I sent a letter to BC HQ, copy furnished my friend Lt. Fukushima, about my hospitalization. I also requested my cousin to make sure the documentation of my hospitalization and illness are complete for any future investigation.
Today is Graduation Day at BCA and all that passed the course were announced and given commissions as police officers with ranks from 5th Class Inspectors (Lts), 4th Cl. Insp. (Capts.), 3rd Cl. Insp. (Majs.) & 2nd Cl. Insp. (LCols). Majority are 5th Cl. Insp. and I am one of them. Those that failed and expected to be dismissed are given appointment as NCOs, thus to Sgts are Maj. Romulo Villaflor, Lt. J. Artillaga ’41, Lt. A. Astete ’42, Virgilio Danao ’42, to Cpls Lt. Nicolas Camello, Lt. Jose Fernandez and Lt. Marcos Simpao. They failed intentionally thinking that BCA will be like PMA, dismissal.
Our orders of assignments also came out and to my dismay, I am assigned to the province of Lanao with Insp. Tomas Domaoal as my Sr. Insp. with Insp. Francisco Bautista, a lawyer. I was expecting assignment in the Tagalog provinces but never in this land of juramentados. I was very upset and my blood was boiling but kept it all to myself. My classmate Joe Javier is assigned to Jolo and seems not bothered about it. I have to think deliberately and wisely on how I can avoid going to Lanao. Maj. E. Batongmalaque is assigned to Davao and happy about it. My classmates Cabangbang and Piccio are looking forward to their new assignment in Cebu.
It is my impression that, since majority of the members of our class are PCA graduates and former Constabulary Os, we are generally in favor to serve as police officers to help preserve traquility for the welfare of our people to help them resume normal lives. Like the provincial and municipal elective officials of Bulacan who are collaborating with the Japanese Adm., their situation had virtually returned to normal with minimum interference from the Jap. Adm. The fact is at the end of May 1942, the Japanese guards at Malolos POW Camp turned over their duties to the Prov. Sheriff and shortly after public schools opened. Unlike in Iloilo province where the elective officials headed by Gov. Tomas Confesor refused to collaborate (branding collaborators as traitors) the Japanese appointed Dr. Caram as governor and a new set of mayors to serve sending thousands of troops to maintain order in Iloilo.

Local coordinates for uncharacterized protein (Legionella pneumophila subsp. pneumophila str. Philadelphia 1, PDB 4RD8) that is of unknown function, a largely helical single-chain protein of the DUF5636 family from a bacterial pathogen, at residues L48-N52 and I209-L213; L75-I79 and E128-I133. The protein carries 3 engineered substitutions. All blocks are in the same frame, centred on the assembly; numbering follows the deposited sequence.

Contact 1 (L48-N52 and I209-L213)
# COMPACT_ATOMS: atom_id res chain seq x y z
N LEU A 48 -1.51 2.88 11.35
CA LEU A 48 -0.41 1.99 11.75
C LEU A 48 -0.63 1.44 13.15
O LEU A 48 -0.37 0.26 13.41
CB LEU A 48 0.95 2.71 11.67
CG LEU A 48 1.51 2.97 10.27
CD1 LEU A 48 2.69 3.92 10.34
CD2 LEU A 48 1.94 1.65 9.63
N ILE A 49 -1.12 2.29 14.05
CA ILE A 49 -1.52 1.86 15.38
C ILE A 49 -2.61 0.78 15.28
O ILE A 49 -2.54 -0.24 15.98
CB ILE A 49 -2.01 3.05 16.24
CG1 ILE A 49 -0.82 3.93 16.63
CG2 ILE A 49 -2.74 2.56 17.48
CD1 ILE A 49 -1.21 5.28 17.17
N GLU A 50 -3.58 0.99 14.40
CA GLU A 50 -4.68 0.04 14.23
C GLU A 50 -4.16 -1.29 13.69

Today I learned of some undercurrents among a few members of the class that are not willing to serve in the BC. This group is led by Maj. Romulo Villaflor, an artillery officer and his followers are non-PCA grads. What they are trying to do is to fail intentionally the course and like at PMA, be dismissed and not graduate. I commented to Maj. Villaflor that the Japanese has a strange sense of humor and may not follow what they expected and return them to Capas. Apparently, he did not believe me.
BCA Academics are progressing smoothly. However, every passing day I come to know my classmates individually that today I can say I know all of them. It can be recalled this group started with that 1,400 “not sick” survivor POWs from Capas released and transferred to Camp Dau for Rejuvination Trng. last Jul 17. I knew more than half of them as my former associates and underclassmen at PMA. From this group 300 of us were sent to BCA and since our class started, I came to know those I did not know before, mostly senior PCA grads.
Among the Sr. PCA grads are Cols Lizardo ’15 Regmtl. Comdr. 41st Div, much decorated in Bataan; Col. Tomas Domaol ’17 C/S 41st Div of Gen. Lim; Cols Turingan ’17, Javalera ’17; Magsino & Diano ’19 Front Line Bn. Comdrs.; Majs Fidel Cruz ’27, Francisco Luna ’28, Leoncio Tan ’28 brilliant Div. Staff Os. Then we have Maj. Batongmalaque ’31 a Bn. Comdr. under Gen. Capinpin with his tales about his former CO, the legendary Capt. Canuto, better known as King “Canute.” Then we also have two bright combat lawyers, Lts. Amado Aleta and Francisco Bautista who earned decorations in Bataan for gallantry in action. Lt. Bautista was also the Captain Ball of the Phil. Olympic Basketball Team of 1936 that won 2nd place for our country next to the US. We also have my former PMA mentors Capts Alfredo Santos, D. Ojeda, S. Villa and E. Duque. Of course my classmates, Cabangbang, Tirona, Piccio, Escobar, Javier and Rodriguez. Then my underclassmen from ’41, ’42, & ’43.